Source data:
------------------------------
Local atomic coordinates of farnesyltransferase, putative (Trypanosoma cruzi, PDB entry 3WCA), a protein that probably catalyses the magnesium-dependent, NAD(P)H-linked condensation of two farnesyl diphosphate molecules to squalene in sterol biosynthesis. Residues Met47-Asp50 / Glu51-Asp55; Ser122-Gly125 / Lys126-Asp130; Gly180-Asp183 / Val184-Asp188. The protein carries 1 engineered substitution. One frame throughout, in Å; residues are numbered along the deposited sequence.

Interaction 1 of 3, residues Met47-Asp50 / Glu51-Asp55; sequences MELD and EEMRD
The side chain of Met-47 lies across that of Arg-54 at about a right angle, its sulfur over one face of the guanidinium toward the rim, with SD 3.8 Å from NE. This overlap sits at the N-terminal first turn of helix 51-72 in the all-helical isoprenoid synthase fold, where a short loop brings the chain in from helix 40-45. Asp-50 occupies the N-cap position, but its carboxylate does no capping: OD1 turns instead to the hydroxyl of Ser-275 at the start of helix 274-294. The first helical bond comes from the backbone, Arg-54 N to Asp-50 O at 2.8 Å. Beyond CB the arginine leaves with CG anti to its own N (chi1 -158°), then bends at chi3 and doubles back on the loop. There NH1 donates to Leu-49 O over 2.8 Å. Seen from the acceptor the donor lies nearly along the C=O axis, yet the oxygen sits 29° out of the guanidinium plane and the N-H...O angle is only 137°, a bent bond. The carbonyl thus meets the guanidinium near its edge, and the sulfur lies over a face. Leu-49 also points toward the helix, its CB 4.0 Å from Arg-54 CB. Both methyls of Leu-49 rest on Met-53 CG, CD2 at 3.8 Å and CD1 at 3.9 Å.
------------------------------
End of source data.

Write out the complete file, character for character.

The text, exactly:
Local atomic coordinates of farnesyltransferase, putative (Trypanosoma cruzi, PDB entry 3WCA), a protein that probably catalyses the magnesium-dependent, NAD(P)H-linked condensation of two farnesyl diphosphate molecules to squalene in sterol biosynthesis. Residues Met47-Asp50 / Glu51-Asp55; Ser122-Gly125 / Lys126-Asp130; Gly180-Asp183 / Val184-Asp188. The protein carries 1 engineered substitution. One frame throughout, in Å; residues are numbered along the deposited sequence.

Interaction 1 of 3, residues Met47-Asp50 / Glu51-Asp55; sequences MELD and EEMRD
The side chain of Met-47 lies across that of Arg-54 at about a right angle, its sulfur over one face of the guanidinium toward the rim, with SD 3.8 Å from NE. This overlap sits at the N-terminal first turn of helix 51-72 in the all-helical isoprenoid synthase fold, where a short loop brings the chain in from helix 40-45. Asp-50 occupies the N-cap position, but its carboxylate does no capping: OD1 turns instead to the hydroxyl of Ser-275 at the start of helix 274-294. The first helical bond comes from the backbone, Arg-54 N to Asp-50 O at 2.8 Å. Beyond CB the arginine leaves with CG anti to its own N (chi1 -158°), then bends at chi3 and doubles back on the loop. There NH1 donates to Leu-49 O over 2.8 Å. Seen from the acceptor the donor lies nearly along the C=O axis, yet the oxygen sits 29° out of the guanidinium plane and the N-H...O angle is only 137°, a bent bond. The carbonyl thus meets the guanidinium near its edge, and the sulfur lies over a face. Leu-49 also points toward the helix, its CB 4.0 Å from Arg-54 CB. Both methyls of Leu-49 rest on Met-53 CG, CD2 at 3.8 Å and CD1 at 3.9 Å.